Burlap sacks most often hold potatoes or other vegetables, but they also come in handy for making simple Halloween costumes. With little sewing skills, turn a burlap sack into an inexpensive serf costume or pair it with a suit to create a frightening Scarecrow mask from Batman. Either way, the final product is inexpensive and requires little more than darning needle and some twine.
Using fabric scissors, cut a hole along the bottom seam of the sack for your head. Cut a hole large enough for your head and neck to fit through.
Cut two holes on either side of the bag for your arms. The holes should be below the sewn corners of the bag and wide enough for your arms to fit comfortably through.
Hot glue plastic or styrofoam potatoes around the neck of the costume. Look for these at your local craft or hobby store. Alternatively, to make your own potatoes, stuff five-inch sections of nylon stockings with cotton batting. Tie off the ends.
Place the bag on your body, with your legs through the open end of the sack. If the burlap is too irritating, wear a T-shirt and shorts underneath to protect your skin.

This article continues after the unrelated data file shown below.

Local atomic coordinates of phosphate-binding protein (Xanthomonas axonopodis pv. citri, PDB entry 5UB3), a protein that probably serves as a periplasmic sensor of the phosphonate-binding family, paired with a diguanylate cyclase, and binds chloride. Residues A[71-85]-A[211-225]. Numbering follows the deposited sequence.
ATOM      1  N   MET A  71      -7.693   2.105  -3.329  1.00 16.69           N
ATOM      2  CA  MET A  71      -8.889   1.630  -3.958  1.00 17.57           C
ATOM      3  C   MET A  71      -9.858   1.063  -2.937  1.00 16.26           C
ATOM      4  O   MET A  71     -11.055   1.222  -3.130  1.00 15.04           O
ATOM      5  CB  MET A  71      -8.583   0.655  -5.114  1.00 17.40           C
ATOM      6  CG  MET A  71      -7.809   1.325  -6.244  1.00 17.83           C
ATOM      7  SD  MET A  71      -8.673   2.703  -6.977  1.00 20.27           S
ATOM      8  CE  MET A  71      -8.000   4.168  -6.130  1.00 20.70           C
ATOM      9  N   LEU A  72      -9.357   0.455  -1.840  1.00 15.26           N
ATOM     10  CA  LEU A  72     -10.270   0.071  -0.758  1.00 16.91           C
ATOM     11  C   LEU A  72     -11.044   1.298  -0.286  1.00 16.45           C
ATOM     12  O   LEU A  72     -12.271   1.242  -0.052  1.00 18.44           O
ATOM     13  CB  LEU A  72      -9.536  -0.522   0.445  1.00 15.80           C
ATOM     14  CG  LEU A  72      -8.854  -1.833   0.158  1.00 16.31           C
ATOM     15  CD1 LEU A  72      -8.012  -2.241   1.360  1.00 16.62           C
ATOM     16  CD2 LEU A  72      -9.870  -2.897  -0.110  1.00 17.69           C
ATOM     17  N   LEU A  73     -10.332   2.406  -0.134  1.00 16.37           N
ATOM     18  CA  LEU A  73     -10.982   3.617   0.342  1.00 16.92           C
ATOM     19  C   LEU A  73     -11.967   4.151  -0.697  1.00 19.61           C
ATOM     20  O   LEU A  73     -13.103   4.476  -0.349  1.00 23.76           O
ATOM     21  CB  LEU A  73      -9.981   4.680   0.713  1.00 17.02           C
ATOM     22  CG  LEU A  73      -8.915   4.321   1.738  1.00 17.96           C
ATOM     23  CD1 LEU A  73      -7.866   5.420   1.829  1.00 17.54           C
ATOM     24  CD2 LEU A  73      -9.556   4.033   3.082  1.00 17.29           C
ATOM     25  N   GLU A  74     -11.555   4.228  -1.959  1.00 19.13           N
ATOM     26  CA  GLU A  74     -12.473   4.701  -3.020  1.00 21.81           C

Turn a small burlap sack inside out. The sack needs to be large enough for your head to fit comfortably inside. Using a knife, cut the open end of the bag to fray it. The ends should be jagged and worn-looking. Place the sack on the wearer's head. Use a fabric pen to mark the wearer's eyes and mouth. Remove the sack.
Cut two circles for the eyes using a knife. Keep the cuts jagged.
Bunch the fabric around the mouth. Use a darning needle and twine to sew stitches over the line of the mouth to make it look like the mouth was sewn shut.
Draw a diagonal line from above the left eye to just above the left lip. Bunch the fabric up and sew along the line using more twine. Turn the sack right side out.
Put the sack on the wearer's head. Tie a piece of twine around the neck to secure it. Finish the look with a suit and tie to look like Scarecrow from the The Dark Knight movie.
For added details to the sack of potatoes costume, paint the word "potatoes" across the front of the sack.